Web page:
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dc.creatorKerretts, Monica
dc.dateTue, 22 Jan 2013 18:52:29
dc.dateTue, 22 Jan 2013 18:52:29
dc.date.accessioned2015-03-18T11:28:48Z
dc.date.available2015-03-18T11:28:48Z
dc.identifier.urihttp://hdl.handle.net/11071/3417
dc.descriptionRegulatory reforms in the telecommunications sector in Africa and the rest of the world have been necessitated by the convergence of information and communication technology industries. Given the relative newness of the sector in Africa, information and communication technology implementation problems persist. Research in the sector has tended to attribute implementation problems to technological issues. While not contesting this, this paper contends that information and communication technology implementation in Africa warrants a re-evaluation from the perspective of policy making processes. Drawing on two case studies, this paper critically examines the licensing policy option as documented in the Kenya Communications Act and as implemented by the regulator in Kenya. This analysis is situated within public policy frameworks that highlight the function of domestic institutions and patterns of politics as highly critical filters in policy making, thus influencing actor behaviour and impacting on implementation outcomes in the policy making processes. The findings are that policy making and information and communication technology implementation in Kenya are influenced by institutional/policy arrangements and the contextual forces of ideological, political, social and economic interests. This has significant implications for Kenya, particularly as the study reinforces the call for a critical examination of the policy actors and policy choices that govern information and communication technology regulation and implementation. The study findings also have implications for other African countries, in that the study questions the viability of such policy choices for creating information/knowledge societies in Africa. The analysis in this paper is based on document research and fieldwork, and forms part of a wider study on policy options and implementation processes as enacted through the regulation of the telecommunications sector in Kenya.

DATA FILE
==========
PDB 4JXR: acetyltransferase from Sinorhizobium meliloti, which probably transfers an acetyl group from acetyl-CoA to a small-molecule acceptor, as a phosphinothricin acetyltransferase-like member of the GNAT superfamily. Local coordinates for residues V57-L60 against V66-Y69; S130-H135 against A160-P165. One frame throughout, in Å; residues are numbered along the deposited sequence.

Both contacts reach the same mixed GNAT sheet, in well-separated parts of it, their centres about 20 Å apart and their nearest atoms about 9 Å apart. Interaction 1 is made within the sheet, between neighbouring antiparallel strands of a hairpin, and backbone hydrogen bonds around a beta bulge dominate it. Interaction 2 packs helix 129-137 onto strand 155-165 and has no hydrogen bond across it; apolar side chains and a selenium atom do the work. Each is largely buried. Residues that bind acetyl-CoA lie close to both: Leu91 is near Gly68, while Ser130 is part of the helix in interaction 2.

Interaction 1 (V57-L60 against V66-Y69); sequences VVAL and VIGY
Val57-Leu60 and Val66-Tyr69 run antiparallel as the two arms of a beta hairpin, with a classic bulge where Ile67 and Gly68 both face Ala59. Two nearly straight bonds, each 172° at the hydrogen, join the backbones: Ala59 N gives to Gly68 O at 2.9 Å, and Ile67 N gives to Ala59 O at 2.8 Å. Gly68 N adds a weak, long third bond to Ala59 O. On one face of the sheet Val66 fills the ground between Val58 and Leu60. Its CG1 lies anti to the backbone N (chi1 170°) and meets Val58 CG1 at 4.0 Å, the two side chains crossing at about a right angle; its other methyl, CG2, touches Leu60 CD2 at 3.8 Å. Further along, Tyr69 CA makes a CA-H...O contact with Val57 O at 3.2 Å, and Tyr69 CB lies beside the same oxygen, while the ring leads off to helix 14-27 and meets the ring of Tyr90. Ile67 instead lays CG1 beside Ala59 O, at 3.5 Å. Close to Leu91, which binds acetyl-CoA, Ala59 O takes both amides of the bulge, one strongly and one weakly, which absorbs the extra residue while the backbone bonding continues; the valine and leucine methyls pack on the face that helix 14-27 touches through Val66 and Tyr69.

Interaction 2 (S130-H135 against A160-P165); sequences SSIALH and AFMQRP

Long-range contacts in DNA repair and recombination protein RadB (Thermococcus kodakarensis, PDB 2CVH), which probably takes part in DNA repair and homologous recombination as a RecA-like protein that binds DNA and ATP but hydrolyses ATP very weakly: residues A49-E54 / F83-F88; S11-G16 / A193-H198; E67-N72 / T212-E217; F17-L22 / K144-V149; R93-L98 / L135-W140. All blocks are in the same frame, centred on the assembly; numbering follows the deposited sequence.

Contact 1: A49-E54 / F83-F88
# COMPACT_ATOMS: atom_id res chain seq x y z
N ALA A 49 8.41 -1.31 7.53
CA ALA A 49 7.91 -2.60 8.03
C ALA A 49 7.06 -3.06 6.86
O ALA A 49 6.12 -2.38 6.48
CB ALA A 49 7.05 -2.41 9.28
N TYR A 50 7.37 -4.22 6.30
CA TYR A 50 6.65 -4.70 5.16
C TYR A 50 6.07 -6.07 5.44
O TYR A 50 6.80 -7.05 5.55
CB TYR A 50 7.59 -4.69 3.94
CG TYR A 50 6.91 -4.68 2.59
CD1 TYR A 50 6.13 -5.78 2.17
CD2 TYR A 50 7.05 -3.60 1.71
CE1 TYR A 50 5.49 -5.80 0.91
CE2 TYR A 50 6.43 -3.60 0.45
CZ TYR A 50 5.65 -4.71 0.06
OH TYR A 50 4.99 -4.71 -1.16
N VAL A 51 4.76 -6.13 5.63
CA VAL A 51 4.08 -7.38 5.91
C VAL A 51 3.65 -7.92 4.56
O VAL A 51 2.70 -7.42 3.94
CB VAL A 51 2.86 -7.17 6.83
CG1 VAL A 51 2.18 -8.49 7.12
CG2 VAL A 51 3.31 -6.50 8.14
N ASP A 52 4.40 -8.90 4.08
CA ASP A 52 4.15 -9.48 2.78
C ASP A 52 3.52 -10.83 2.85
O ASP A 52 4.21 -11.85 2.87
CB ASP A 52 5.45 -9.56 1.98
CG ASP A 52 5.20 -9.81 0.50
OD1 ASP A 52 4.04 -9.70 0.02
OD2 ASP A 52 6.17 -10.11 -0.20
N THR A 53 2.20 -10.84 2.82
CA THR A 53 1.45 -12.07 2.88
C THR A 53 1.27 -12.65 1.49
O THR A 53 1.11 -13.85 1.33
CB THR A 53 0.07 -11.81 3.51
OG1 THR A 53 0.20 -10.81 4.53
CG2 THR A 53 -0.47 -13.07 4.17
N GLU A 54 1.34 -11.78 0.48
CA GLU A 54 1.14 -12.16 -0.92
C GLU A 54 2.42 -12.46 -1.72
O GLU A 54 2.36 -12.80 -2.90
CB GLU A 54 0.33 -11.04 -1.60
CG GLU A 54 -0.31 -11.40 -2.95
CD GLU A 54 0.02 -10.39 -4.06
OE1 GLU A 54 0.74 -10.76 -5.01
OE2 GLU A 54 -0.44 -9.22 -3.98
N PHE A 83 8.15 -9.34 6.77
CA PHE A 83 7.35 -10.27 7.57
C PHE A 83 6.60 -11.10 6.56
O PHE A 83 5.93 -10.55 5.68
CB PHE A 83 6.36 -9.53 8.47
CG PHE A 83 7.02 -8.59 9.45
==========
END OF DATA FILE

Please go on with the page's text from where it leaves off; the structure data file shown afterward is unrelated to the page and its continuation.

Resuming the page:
dc.description.abstractRegulatory reforms in the telecommunications sector in Africa and the rest of the world have been necessitated by the convergence of information and communication technology industries. Given the relative newness of the sector in Africa, information and communication technology implementation problems persist. Research in the sector has tended to attribute implementation problems to technological issues. While not contesting this, this paper contends that information and communication technology implementation in Africa warrants a re-evaluation from the perspective of policy making processes. Drawing on two case studies, this paper critically examines the licensing policy option as documented in the Kenya Communications Act and as implemented by the regulator in Kenya. This analysis is situated within public policy frameworks that highlight the function of domestic institutions and patterns of politics as highly critical filters in policy making, thus influencing actor behaviour and impacting on implementation outcomes in the policy making processes. The findings are that policy making and information and communication technology implementation in Kenya are influenced by institutional/policy arrangements and the contextual forces of ideological, political, social and economic interests. This has significant implications for Kenya, particularly as the study reinforces the call for a critical examination of the policy actors and policy choices that govern information and communication technology regulation and implementation. The study findings also have implications for other African countries, in that the study questions the viability of such policy choices for creating information/knowledge societies in Africa. The analysis in this paper is based on document research and fieldwork, and forms part of a wider study on policy options and implementation processes as enacted through the regulation of the telecommunications sector in Kenya.
dc.formatNumber of Pages:110
dc.languageeng
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dc.subjectICT policy
dc.subjectregulation
dc.subjectKenya
dc.titleICT Regulation and Policy at a Crossroads: A Case Study of the Licensing Process in Kenya
dc.typeArticle


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    Assorted scholarly writings by University Staff outside of specific faculty affiliation

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